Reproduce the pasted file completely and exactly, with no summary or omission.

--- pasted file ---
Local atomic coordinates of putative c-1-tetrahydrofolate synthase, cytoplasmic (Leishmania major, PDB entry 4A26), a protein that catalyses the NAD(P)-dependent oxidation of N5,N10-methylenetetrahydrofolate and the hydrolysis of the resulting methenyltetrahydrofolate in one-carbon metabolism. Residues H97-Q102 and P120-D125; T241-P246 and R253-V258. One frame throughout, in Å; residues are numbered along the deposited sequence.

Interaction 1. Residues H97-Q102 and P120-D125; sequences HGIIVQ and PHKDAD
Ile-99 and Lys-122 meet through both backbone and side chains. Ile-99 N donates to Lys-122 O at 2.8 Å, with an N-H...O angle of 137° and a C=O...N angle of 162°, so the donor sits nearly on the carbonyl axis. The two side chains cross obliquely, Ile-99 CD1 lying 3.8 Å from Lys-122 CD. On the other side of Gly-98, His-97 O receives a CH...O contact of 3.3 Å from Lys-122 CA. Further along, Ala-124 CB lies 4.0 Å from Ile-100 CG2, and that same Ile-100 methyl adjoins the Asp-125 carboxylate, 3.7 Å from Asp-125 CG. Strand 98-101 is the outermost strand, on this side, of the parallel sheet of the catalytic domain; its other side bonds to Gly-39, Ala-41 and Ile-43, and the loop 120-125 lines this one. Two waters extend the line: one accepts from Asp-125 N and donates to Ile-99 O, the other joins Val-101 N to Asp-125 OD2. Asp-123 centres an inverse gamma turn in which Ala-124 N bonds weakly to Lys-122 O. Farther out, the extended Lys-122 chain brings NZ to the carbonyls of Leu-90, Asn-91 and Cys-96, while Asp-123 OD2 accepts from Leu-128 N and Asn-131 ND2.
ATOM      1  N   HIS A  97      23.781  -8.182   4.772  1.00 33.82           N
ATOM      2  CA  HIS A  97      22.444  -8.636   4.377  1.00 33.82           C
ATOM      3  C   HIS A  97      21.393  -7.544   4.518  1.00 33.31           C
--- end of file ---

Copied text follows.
Local atomic coordinates of putative c-1-tetrahydrofolate synthase, cytoplasmic (Leishmania major, PDB entry 4A26), a protein that catalyses the NAD(P)-dependent oxidation of N5,N10-methylenetetrahydrofolate and the hydrolysis of the resulting methenyltetrahydrofolate in one-carbon metabolism. Residues H97-Q102 and P120-D125; T241-P246 and R253-V258. One frame throughout, in Å; residues are numbered along the deposited sequence.

Interaction 1. Residues H97-Q102 and P120-D125; sequences HGIIVQ and PHKDAD
Ile-99 and Lys-122 meet through both backbone and side chains. Ile-99 N donates to Lys-122 O at 2.8 Å, with an N-H...O angle of 137° and a C=O...N angle of 162°, so the donor sits nearly on the carbonyl axis. The two side chains cross obliquely, Ile-99 CD1 lying 3.8 Å from Lys-122 CD. On the other side of Gly-98, His-97 O receives a CH...O contact of 3.3 Å from Lys-122 CA. Further along, Ala-124 CB lies 4.0 Å from Ile-100 CG2, and that same Ile-100 methyl adjoins the Asp-125 carboxylate, 3.7 Å from Asp-125 CG. Strand 98-101 is the outermost strand, on this side, of the parallel sheet of the catalytic domain; its other side bonds to Gly-39, Ala-41 and Ile-43, and the loop 120-125 lines this one. Two waters extend the line: one accepts from Asp-125 N and donates to Ile-99 O, the other joins Val-101 N to Asp-125 OD2. Asp-123 centres an inverse gamma turn in which Ala-124 N bonds weakly to Lys-122 O. Farther out, the extended Lys-122 chain brings NZ to the carbonyls of Leu-90, Asn-91 and Cys-96, while Asp-123 OD2 accepts from Leu-128 N and Asn-131 ND2.
ATOM      1  N   HIS A  97      23.781  -8.182   4.772  1.00 33.82           N
ATOM      2  CA  HIS A  97      22.444  -8.636   4.377  1.00 33.82           C
ATOM      3  C   HIS A  97      21.393  -7.544   4.518  1.00 33.31           C